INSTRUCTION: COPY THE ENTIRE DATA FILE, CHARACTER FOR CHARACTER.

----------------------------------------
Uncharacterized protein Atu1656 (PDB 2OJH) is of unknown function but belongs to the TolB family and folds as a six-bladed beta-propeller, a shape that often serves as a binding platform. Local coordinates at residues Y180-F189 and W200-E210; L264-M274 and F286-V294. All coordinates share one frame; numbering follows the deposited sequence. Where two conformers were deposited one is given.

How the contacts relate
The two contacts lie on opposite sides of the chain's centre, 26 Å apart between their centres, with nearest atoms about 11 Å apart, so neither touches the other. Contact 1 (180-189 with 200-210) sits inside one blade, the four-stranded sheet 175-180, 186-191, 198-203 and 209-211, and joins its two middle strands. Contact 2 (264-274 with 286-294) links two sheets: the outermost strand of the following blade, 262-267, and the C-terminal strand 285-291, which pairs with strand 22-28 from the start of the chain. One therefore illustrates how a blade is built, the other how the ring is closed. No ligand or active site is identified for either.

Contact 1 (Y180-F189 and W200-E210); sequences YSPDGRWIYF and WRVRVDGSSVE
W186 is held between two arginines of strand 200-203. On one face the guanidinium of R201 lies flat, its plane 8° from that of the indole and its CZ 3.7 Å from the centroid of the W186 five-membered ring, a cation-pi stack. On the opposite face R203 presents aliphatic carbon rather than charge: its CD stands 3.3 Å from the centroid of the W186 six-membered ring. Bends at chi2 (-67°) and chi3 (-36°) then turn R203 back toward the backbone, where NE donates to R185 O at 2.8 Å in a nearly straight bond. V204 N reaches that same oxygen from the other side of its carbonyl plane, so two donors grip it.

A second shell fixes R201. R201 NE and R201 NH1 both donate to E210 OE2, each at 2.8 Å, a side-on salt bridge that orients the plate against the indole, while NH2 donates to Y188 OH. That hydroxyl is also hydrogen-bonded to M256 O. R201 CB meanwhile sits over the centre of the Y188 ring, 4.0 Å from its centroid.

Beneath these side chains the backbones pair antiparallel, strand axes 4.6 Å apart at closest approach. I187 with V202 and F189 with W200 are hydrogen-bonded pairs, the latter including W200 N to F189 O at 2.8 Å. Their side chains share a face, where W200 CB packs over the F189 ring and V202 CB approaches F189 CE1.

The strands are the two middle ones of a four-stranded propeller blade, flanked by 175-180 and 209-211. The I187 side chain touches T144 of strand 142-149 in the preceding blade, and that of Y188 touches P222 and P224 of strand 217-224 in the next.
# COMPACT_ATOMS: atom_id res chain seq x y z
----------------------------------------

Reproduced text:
Uncharacterized protein Atu1656 (PDB 2OJH) is of unknown function but belongs to the TolB family and folds as a six-bladed beta-propeller, a shape that often serves as a binding platform. Local coordinates at residues Y180-F189 and W200-E210; L264-M274 and F286-V294. All coordinates share one frame; numbering follows the deposited sequence. Where two conformers were deposited one is given.

How the contacts relate
The two contacts lie on opposite sides of the chain's centre, 26 Å apart between their centres, with nearest atoms about 11 Å apart, so neither touches the other. Contact 1 (180-189 with 200-210) sits inside one blade, the four-stranded sheet 175-180, 186-191, 198-203 and 209-211, and joins its two middle strands. Contact 2 (264-274 with 286-294) links two sheets: the outermost strand of the following blade, 262-267, and the C-terminal strand 285-291, which pairs with strand 22-28 from the start of the chain. One therefore illustrates how a blade is built, the other how the ring is closed. No ligand or active site is identified for either.

Contact 1 (Y180-F189 and W200-E210); sequences YSPDGRWIYF and WRVRVDGSSVE
W186 is held between two arginines of strand 200-203. On one face the guanidinium of R201 lies flat, its plane 8° from that of the indole and its CZ 3.7 Å from the centroid of the W186 five-membered ring, a cation-pi stack. On the opposite face R203 presents aliphatic carbon rather than charge: its CD stands 3.3 Å from the centroid of the W186 six-membered ring. Bends at chi2 (-67°) and chi3 (-36°) then turn R203 back toward the backbone, where NE donates to R185 O at 2.8 Å in a nearly straight bond. V204 N reaches that same oxygen from the other side of its carbonyl plane, so two donors grip it.

A second shell fixes R201. R201 NE and R201 NH1 both donate to E210 OE2, each at 2.8 Å, a side-on salt bridge that orients the plate against the indole, while NH2 donates to Y188 OH. That hydroxyl is also hydrogen-bonded to M256 O. R201 CB meanwhile sits over the centre of the Y188 ring, 4.0 Å from its centroid.

Beneath these side chains the backbones pair antiparallel, strand axes 4.6 Å apart at closest approach. I187 with V202 and F189 with W200 are hydrogen-bonded pairs, the latter including W200 N to F189 O at 2.8 Å. Their side chains share a face, where W200 CB packs over the F189 ring and V202 CB approaches F189 CE1.

The strands are the two middle ones of a four-stranded propeller blade, flanked by 175-180 and 209-211. The I187 side chain touches T144 of strand 142-149 in the preceding blade, and that of Y188 touches P222 and P224 of strand 217-224 in the next.
# COMPACT_ATOMS: atom_id res chain seq x y z